Mojave gold poppy, desert golden poppy
The Mojave Desert, and adjoining areas (AZ, CA, NV, UT)
Between 4 and 12 inches
Washes, roadsides, hillsides, sandy or gravelly plains; up to 2,000 feet
Grey-green, about one inch long, divided several times into very short, linear lobes
Eschscholzia glyptosperma is a medium-sized poppy, commonly seen across the Mojave Desert. Leaves are divided into many short, linear lobes, and they grow only around the base, forming a neat, compact cluster, from where the leafless flower stems rise to a height of up to 12 inches, each topped by a single yellow flower. Buds tend to hang downwards but when open the flowers point upwards. Stems and leaves are hairless, bluish-green in color.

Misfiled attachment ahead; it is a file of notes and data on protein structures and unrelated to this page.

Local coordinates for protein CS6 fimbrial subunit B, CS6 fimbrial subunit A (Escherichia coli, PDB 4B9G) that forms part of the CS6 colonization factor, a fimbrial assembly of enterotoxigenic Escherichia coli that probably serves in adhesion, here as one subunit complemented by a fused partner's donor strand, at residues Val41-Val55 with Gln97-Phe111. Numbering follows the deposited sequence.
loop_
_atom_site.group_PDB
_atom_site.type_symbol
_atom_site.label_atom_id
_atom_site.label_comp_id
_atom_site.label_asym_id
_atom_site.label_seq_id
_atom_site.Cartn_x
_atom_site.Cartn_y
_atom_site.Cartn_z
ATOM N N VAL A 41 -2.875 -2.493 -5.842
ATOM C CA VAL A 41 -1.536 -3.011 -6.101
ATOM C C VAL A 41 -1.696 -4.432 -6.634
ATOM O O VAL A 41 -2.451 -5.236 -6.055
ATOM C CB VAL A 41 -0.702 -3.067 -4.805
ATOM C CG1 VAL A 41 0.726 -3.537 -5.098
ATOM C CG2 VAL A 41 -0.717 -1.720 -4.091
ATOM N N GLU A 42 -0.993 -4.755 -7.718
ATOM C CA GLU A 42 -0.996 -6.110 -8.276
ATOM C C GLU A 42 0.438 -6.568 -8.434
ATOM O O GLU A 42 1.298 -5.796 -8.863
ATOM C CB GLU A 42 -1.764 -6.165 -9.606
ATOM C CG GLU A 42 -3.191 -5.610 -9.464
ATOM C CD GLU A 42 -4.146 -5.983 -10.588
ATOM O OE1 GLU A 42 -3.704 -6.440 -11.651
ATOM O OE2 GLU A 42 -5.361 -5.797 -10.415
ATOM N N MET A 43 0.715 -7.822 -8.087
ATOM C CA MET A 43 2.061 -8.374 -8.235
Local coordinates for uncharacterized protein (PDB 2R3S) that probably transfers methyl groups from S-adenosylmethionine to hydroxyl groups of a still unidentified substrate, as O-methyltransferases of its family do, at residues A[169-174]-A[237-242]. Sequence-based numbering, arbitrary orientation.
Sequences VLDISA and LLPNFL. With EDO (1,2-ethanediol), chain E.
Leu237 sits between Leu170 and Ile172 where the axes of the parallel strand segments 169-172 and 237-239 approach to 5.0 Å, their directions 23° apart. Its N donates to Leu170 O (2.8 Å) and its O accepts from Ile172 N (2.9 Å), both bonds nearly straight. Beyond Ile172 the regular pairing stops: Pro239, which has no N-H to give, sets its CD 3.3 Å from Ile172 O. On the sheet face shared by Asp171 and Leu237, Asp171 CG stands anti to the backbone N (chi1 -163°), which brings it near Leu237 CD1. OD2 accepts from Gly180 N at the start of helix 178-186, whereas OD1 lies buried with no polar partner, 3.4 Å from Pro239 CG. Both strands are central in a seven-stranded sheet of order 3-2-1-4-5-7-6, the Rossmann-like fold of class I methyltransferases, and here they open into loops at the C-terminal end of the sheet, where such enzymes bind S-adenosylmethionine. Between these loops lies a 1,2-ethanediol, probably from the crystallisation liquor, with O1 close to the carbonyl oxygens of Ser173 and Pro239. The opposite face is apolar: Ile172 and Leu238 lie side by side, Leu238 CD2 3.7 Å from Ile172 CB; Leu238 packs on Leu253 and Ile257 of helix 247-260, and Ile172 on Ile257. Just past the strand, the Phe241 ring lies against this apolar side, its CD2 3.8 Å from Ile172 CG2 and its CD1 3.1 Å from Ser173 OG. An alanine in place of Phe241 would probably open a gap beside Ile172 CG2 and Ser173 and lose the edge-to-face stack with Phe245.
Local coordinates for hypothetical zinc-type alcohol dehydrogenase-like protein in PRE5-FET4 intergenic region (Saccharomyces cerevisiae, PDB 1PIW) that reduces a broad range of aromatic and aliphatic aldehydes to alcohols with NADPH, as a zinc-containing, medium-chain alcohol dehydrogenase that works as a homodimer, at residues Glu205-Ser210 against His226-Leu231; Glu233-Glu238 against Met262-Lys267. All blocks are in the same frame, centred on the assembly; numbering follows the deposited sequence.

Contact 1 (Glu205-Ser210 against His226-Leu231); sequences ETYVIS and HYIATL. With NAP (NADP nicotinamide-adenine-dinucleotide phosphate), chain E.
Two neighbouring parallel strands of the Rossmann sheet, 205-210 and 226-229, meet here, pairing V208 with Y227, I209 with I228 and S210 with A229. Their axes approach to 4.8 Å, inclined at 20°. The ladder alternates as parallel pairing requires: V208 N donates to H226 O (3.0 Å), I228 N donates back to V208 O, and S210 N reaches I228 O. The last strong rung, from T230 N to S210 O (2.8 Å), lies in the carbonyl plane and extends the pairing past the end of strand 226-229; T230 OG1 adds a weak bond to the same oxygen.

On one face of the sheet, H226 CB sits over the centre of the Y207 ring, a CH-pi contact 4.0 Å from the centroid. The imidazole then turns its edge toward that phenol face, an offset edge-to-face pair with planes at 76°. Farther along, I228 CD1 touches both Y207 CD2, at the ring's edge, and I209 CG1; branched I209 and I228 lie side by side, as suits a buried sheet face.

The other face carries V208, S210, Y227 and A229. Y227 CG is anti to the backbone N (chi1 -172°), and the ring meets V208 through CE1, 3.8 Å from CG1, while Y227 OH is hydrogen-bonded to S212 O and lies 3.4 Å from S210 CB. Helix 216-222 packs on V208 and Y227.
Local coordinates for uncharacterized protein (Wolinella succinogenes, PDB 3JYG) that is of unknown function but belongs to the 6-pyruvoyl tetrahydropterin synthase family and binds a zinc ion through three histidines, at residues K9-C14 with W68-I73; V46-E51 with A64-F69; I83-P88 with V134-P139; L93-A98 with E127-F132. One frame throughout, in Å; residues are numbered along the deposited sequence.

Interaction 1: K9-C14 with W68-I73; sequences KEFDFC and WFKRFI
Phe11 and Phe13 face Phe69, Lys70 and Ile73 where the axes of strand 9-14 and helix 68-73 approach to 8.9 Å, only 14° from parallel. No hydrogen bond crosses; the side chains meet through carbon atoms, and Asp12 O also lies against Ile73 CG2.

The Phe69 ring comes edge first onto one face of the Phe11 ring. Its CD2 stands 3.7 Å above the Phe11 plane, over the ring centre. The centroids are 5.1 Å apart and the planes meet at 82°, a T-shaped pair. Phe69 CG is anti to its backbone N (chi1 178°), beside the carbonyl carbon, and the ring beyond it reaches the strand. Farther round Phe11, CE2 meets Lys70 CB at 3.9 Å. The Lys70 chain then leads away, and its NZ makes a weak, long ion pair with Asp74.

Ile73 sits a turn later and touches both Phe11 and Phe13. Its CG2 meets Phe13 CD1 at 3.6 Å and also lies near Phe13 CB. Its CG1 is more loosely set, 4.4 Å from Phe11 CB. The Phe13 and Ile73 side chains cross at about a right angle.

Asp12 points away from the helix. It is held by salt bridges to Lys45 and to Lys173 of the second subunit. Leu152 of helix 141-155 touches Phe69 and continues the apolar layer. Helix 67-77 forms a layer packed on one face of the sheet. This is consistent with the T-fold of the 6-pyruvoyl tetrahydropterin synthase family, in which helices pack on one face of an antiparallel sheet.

Flowers are broadly cup-shaped when fully open; the four obovate petals overlap slightly at the edges, and are centered on a green, lobed stigma and a ring of short orange stamens. The stigmas lengthen after pollination to form slender, green seed pods, up to 3.5 inches long. Underneath the petals are two fused sepals, which are discarded as the flower opens.